When we first moved to the NYC region, we rented, since we didn't want to buy a place without knowing more about the area. We were paying $2400/month for a townhouse, and had to beat out four other people for it, after it being available for rent for all of 2 days. The owners were way underwater, they bought right at the 2007/2008 market peak, it was newly remodeled just before them, they paid the highest price ever for any unit the complex, and they were hoping prices would bounce right back to what they paid. That didn't happen, we ended up making an offer on it, and bought it. They lost around $150k on the deal, we probably overpaid by ~$10k because we saved a lot of moving time and expense by buying the place we had been renting.
Our mortgage payments were under $2000/month, so in this case it was cheaper to buy than to rent. We paid it off with savings, because my DW is always concerned that something will happen to us financially and we'll be evicted and have to live under a bridge in a cardboard box. She is a bit of a worrier. . . :) So far that hasn't been too bad a move, since market returns haven't been awesome the last few years, and I think we could at least sell it today for a slight gain after expenses. I'd regret it more in the market of the late 90s. There are probably units in this area, and maybe even whole towns around here, where it is cheaper to rent than buy, I suspect it depends a lot on location, quality/size of the place, school district, and so on.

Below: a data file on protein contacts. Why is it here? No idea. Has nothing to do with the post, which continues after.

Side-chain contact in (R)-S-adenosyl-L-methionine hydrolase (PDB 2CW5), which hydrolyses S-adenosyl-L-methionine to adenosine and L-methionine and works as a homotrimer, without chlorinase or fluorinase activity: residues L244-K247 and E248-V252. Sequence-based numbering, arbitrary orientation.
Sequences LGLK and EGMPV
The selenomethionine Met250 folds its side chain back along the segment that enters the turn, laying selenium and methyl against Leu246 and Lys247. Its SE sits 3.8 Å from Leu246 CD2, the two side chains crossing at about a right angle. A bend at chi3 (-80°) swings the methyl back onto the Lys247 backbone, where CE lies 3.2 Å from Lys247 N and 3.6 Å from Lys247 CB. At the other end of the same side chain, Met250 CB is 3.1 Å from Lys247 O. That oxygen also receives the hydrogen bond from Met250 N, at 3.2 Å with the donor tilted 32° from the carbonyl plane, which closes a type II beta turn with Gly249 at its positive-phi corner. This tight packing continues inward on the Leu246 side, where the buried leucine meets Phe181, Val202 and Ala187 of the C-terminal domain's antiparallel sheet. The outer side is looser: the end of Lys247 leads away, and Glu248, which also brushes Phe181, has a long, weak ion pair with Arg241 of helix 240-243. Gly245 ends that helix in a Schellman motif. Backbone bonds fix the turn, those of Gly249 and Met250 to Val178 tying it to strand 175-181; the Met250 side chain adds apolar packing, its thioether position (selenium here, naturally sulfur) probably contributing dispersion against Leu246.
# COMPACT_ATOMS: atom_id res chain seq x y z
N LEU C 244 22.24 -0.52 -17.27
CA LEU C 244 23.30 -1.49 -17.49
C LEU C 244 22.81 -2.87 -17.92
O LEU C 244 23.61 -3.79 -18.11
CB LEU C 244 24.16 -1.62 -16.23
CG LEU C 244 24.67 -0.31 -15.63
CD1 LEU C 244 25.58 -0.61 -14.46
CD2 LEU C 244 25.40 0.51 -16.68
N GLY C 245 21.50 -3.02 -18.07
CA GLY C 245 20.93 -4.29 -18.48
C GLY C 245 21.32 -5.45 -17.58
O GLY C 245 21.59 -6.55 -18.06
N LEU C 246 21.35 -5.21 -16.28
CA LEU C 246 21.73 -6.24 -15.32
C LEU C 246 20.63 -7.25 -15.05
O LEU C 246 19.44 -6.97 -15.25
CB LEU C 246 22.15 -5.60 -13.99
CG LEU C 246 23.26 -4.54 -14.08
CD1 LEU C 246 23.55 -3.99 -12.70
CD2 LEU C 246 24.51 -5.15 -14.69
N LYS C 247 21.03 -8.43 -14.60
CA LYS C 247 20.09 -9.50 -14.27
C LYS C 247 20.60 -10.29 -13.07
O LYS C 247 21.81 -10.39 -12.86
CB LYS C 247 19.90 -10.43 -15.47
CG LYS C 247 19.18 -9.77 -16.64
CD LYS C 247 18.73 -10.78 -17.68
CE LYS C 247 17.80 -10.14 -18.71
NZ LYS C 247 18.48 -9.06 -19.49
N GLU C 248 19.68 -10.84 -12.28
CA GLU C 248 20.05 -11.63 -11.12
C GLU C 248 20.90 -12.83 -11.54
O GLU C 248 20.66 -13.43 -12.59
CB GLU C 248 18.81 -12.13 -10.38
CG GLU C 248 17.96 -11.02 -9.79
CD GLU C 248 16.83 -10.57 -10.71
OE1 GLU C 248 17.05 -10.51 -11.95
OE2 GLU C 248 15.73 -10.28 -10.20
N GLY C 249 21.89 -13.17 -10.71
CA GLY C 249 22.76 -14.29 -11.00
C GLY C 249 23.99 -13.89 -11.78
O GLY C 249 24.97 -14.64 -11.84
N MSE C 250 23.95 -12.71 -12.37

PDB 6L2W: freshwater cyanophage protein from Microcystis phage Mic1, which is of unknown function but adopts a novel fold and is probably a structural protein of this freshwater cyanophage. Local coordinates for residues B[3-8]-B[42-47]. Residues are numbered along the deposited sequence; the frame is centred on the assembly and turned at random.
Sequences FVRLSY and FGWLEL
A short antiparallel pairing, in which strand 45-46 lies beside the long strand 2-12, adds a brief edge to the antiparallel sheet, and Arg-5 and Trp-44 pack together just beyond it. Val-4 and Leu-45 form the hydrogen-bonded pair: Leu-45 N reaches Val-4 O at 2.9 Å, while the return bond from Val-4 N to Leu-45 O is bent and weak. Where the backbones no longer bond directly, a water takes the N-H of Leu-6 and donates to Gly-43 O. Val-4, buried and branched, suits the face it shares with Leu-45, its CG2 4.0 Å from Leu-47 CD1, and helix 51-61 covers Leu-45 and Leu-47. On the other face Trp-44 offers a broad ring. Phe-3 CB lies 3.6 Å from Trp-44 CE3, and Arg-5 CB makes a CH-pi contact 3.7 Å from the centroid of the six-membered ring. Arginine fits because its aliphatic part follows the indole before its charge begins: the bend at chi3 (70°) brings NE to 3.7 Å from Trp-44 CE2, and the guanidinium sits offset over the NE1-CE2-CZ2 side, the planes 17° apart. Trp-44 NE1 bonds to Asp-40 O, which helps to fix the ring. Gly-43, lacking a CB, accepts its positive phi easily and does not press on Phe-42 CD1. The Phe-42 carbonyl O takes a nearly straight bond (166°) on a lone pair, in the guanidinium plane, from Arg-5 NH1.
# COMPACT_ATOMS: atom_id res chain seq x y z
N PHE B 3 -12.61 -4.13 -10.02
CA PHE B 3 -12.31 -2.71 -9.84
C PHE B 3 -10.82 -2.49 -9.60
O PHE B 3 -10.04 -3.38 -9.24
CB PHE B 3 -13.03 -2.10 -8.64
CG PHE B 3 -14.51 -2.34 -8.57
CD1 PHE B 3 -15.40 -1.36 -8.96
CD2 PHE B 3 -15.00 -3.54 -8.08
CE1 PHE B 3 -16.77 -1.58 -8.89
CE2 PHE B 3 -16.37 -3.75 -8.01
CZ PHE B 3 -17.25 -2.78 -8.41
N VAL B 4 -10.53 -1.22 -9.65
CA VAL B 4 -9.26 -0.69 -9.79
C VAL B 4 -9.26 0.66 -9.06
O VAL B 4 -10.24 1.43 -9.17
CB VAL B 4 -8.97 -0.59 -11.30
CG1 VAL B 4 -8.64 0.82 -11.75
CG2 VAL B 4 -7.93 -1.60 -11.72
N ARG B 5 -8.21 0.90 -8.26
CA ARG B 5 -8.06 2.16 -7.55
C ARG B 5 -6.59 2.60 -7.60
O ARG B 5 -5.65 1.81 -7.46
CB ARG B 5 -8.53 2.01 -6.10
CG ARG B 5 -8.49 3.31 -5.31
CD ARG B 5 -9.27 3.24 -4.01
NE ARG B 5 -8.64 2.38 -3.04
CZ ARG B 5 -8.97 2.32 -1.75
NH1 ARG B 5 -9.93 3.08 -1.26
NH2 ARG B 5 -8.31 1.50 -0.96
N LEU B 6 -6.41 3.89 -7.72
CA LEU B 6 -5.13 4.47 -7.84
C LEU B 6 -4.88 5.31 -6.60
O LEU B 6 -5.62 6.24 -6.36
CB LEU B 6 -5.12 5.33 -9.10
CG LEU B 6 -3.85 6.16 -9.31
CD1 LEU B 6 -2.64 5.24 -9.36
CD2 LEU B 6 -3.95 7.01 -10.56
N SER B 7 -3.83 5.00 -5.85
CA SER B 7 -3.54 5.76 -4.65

That ignores the "luck" factor of do you live in a hot housing market (I have a relative in Boulder, CO, he was definitely smart to buy), versus how does the investment market do with the extra down payment and monthly payment you would potentially put in to it.